On October 11, 2013, ten days after the government of the United States shut down, leaving hundreds of thousands of federal workers without pay, Republican Congressman Steve Pearce left a message on his Facebook page.
“If you are a furloughed government employee, we encourage you to reach out to your financial institution as soon as you worry you may miss a pay cheque,” he wrote. “Financial institutions often offer short-term loans and other resources. Don’t wait until you are behind on a bill; call now and explore your options.”
Steve Pearce is a multimillionaire. He has an estimated worth of $8m, which makes him only the 46th richest member of Congress. His constituents, in New Mexico, are among the poorest in the country. Over 22 percent of the people he represents live in poverty, including one-third of children. Pearce has voted to deny them food assistance. Many in his district make less than $19,000 per year, which is how much taxpayer money Pearce once spent on a plane ticket.
Steve Pearce is not unique. He is not unique in America, where the majority of elected officials are far wealthier than the average American, and he is not unique in the world. The 70 richest members of China’s Congress are worth a combined $89.8bn while the average Chinese makes $2,425 per year. In Russia, where 110 people own 35 percent of the country’s wealth, parliament is staffed by billionaires while millions suffer in poverty.
As the global employment crisis worsens and income inequality reaches record highs, it becomes difficult to find a government that does not fit this model: a government not by and for the people, but above the people, oblivious and apathetic to their concerns.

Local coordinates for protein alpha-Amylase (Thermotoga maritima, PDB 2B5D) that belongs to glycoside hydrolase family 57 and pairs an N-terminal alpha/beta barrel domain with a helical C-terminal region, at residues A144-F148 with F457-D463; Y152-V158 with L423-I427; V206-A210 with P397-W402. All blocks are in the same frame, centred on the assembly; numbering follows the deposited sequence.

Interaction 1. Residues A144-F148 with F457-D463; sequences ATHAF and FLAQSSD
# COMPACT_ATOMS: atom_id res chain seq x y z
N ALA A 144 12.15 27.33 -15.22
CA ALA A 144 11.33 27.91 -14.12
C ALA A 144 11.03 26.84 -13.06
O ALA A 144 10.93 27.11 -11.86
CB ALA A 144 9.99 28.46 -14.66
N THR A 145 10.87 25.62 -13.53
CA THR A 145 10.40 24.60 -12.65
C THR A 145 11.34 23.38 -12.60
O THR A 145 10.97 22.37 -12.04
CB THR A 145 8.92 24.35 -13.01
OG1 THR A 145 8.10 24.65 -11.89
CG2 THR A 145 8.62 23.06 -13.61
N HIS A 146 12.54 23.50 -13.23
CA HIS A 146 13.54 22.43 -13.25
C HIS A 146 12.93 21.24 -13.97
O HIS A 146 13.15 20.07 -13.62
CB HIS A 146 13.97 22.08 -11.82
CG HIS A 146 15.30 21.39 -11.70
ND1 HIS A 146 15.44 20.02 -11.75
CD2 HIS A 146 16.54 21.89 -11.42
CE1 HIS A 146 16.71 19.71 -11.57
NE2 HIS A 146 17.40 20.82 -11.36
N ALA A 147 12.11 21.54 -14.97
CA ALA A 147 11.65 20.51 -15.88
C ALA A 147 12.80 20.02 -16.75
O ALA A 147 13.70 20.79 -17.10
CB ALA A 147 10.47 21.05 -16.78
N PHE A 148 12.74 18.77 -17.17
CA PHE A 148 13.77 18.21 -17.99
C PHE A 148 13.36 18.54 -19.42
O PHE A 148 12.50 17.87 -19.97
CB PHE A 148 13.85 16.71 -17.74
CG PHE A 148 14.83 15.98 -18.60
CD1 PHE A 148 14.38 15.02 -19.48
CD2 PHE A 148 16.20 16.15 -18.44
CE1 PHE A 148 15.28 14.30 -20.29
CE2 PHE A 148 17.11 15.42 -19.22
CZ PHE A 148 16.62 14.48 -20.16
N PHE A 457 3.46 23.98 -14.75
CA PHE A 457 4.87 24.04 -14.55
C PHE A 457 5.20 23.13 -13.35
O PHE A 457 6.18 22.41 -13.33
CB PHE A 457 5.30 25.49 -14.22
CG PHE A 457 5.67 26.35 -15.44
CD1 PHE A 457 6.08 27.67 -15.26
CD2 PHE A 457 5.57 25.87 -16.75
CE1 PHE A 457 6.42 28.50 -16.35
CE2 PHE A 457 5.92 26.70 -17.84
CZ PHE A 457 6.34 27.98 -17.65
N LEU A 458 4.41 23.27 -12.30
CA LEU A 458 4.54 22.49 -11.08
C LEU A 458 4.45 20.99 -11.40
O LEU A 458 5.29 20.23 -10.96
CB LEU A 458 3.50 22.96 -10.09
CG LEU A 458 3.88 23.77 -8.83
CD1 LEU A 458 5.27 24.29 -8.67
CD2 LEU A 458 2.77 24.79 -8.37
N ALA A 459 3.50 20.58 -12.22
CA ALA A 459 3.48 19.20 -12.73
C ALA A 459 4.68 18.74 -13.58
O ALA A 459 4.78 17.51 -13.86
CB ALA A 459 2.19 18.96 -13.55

Again, this is not unique, nor is it new. Governments above the people are how most systems of rule functioned throughout human history. They are frequently abetted by state censorship which prevents the suffering of citizens from being publicly addressed.
This is not the case in the United States. As we hurtle toward the deadline on the debt ceiling – which economists say will cause a global catastrophe if not raised – Americans openly discuss their country’s woes. 95 percent of Americans disapprove of Congress. 60 percent would vote out everyone if they could.
Victims of the government shutdown circulate their stories on social media. We read them, we share them, we empathise. We watch as worst-case scenarios – the jobless recovery, the sequester, the shutdown – become accepted as normal. We have a public conversation that feels private because few in power bother to listen.
Join the back of the line
The day after a millionaire congressman told employed, unpaid federal workers to take out high-risk short-term loans, millions of American families found themselves unable to buy food.
The Electronic Benefit Transfer (EBT) system allows welfare recipients to purchase groceries using a payment card. Most Americans who use EBT are families with children, the elderly, or the disabled. Many are military veterans or spouses of soldiers on duty. Over 40 percent of households receiving welfare include a person who has a job, but is not paid enough to provide for the family. Roughly half of babies born in America receive assistance from the Women, Infants and Children program (WIC). Most welfare recipients are white.
At around 11:00 am, the EBT system stopped working in seventeen states. No one knew why or how long it would last. Panicked reports came in about mothers who could not feed their children, which were responded to with vile and racist rhetoric. “I hope some n*****s do riot over EBT,” read a typical tweet. “I’ve always wanted to put a bullet through a c**n!”